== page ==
Witness Subpoena

The first type of a subpoena is in criminal cases is a witness subpoena. It requires the personal attendance of someone to testify in the courtroom.

The person who was subpoenaed could be a witness to crime, or someone involved with the case who’s lawyer or prosecutor wants to examine.

This examination could occur at a motion hearing, preliminary hearing, or a jury trial. The witness is legally required to come to court on the date and time specified on the subpoena.

If the witness fails to appear, the defense attorney will usually ask the judge for a continuance. In some cases, a warrant from the court could be issued in order for the sheriff to bring the witness to the courtroom.

Also, a failure to appear might subject the witness to a contempt order.

Subpoena Duces Tecum

The other type of subpoena in a criminal case is the “subpoena duces tecum” (SDT).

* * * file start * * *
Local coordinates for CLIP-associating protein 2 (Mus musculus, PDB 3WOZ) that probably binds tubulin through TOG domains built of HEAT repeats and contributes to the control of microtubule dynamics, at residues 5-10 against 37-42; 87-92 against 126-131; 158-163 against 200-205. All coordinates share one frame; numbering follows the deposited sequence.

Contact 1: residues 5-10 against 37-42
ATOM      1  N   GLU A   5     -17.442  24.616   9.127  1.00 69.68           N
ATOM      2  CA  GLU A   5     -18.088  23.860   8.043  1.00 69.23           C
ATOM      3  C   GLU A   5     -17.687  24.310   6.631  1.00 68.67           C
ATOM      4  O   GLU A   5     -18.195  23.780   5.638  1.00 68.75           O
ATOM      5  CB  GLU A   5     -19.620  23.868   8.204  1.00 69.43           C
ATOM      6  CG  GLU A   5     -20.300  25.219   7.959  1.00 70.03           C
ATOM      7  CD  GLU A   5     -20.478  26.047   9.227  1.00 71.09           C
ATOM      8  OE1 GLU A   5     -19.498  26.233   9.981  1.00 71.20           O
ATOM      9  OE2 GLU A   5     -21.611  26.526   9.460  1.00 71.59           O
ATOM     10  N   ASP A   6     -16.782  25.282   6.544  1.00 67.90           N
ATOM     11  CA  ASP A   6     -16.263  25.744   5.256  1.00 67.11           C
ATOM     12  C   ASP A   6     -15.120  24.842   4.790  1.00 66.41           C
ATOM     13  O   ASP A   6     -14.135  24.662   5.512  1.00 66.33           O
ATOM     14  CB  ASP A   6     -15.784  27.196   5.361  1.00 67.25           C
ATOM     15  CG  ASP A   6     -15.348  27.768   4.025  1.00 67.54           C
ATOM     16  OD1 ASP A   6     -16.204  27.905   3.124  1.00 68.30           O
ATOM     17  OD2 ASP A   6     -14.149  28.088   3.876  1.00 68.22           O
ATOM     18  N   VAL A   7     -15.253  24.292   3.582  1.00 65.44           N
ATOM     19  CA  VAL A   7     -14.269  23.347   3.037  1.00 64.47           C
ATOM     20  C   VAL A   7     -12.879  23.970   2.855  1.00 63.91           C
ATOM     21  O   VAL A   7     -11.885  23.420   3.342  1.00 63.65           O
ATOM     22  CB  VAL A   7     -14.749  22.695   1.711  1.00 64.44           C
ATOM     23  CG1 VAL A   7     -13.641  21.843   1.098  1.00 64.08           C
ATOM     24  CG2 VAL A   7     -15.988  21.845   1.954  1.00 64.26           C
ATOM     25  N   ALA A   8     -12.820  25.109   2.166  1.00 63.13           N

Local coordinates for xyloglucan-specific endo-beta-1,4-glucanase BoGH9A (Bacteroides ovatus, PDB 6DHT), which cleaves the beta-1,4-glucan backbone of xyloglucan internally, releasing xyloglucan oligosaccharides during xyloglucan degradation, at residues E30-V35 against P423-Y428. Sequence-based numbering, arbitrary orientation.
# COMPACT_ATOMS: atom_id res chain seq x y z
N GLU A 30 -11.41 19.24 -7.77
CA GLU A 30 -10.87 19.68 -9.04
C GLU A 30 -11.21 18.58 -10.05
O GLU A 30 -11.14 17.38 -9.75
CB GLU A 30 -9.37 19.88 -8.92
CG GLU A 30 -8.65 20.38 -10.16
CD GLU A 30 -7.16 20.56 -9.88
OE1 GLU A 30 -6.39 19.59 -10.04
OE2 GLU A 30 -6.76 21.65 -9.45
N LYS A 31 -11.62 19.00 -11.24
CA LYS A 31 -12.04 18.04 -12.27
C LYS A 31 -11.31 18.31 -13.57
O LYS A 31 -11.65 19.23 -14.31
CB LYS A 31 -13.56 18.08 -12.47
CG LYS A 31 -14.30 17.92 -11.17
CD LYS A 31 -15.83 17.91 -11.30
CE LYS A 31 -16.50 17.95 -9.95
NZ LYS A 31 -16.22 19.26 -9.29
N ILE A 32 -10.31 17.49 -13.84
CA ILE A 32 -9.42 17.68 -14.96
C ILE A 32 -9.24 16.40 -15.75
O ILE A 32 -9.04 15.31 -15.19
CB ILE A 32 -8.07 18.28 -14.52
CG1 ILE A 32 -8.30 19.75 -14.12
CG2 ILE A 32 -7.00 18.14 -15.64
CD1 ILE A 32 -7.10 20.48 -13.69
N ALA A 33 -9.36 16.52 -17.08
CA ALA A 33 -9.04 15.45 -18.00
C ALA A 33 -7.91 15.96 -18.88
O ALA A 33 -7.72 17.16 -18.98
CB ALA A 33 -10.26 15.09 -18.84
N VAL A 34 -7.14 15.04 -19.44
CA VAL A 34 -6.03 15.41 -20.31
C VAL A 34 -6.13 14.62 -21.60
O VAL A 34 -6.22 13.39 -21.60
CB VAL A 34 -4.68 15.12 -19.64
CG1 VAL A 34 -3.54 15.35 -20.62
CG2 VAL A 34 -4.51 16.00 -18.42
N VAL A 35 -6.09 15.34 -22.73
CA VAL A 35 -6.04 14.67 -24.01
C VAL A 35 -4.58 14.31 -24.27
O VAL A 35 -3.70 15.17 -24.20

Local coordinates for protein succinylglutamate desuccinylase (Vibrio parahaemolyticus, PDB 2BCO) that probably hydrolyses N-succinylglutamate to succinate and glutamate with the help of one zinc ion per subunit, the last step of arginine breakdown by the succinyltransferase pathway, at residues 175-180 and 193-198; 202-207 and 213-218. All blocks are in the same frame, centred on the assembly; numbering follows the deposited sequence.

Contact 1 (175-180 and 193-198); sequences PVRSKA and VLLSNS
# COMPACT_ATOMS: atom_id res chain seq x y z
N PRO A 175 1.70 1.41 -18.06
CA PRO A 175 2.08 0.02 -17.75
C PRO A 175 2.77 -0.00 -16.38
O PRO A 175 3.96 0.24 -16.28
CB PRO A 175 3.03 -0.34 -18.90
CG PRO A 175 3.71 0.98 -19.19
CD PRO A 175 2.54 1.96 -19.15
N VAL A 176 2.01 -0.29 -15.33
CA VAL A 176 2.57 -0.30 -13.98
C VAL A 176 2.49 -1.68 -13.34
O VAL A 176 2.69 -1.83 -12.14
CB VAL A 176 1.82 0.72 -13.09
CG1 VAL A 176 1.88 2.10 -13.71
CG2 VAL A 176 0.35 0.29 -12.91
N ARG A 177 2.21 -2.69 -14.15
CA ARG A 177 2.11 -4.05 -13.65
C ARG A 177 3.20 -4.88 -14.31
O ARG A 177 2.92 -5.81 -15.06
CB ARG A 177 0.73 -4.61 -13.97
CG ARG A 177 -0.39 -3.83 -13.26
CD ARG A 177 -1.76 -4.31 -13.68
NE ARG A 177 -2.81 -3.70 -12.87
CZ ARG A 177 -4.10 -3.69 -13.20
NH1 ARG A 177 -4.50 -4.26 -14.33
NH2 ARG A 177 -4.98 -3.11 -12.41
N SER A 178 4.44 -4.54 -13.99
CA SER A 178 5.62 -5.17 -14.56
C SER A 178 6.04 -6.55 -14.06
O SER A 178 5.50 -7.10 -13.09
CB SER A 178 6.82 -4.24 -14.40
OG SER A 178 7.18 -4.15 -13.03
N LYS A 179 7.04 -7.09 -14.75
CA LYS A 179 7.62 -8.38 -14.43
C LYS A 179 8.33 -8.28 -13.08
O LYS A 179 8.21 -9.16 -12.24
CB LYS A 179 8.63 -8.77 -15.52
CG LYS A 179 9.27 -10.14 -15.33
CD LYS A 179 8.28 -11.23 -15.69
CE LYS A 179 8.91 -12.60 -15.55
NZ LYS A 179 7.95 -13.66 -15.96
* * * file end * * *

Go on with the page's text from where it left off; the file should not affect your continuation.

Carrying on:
This type of subpoena is different than a witness subpoena because it’s used to subpoena someone for production of evidence.

Typically, this includes physical items such as documents or business records. For instance, let’s say he court is hearing a case about health care fraud.

The defense lawyer or prosecutor might want to examine the insurance company claims and transactions that are related to the criminal charges against the defendant.

Thus, either the prosecutor or defense lawyer could issue a subpoena duces tecum to the legal department of the insurance company asking for specific documentation.

The party who received this subpoena would then send the documents to the court with a certification from the custodian of records.

The criminal courts play an important role with respect to compliance with subpoenas.

For example, neither party can request material that is not related to the case or issue a subpoena to simply harass a witness for testimony. If the courts find the subpoenaed documents are not relevant, they have the authority to withhold them.

Motion to Quash a Subpoena

It should be noted that a subpoenaed party can challenge the subpoena they were issued by filing a motion to quash the subpoena, which can be based on a variety of legal grounds which could excuse non-compliance with the subpoena.

For example, a common ground to refuse compliance with a subpoena is the privileged nature of documents that were requested.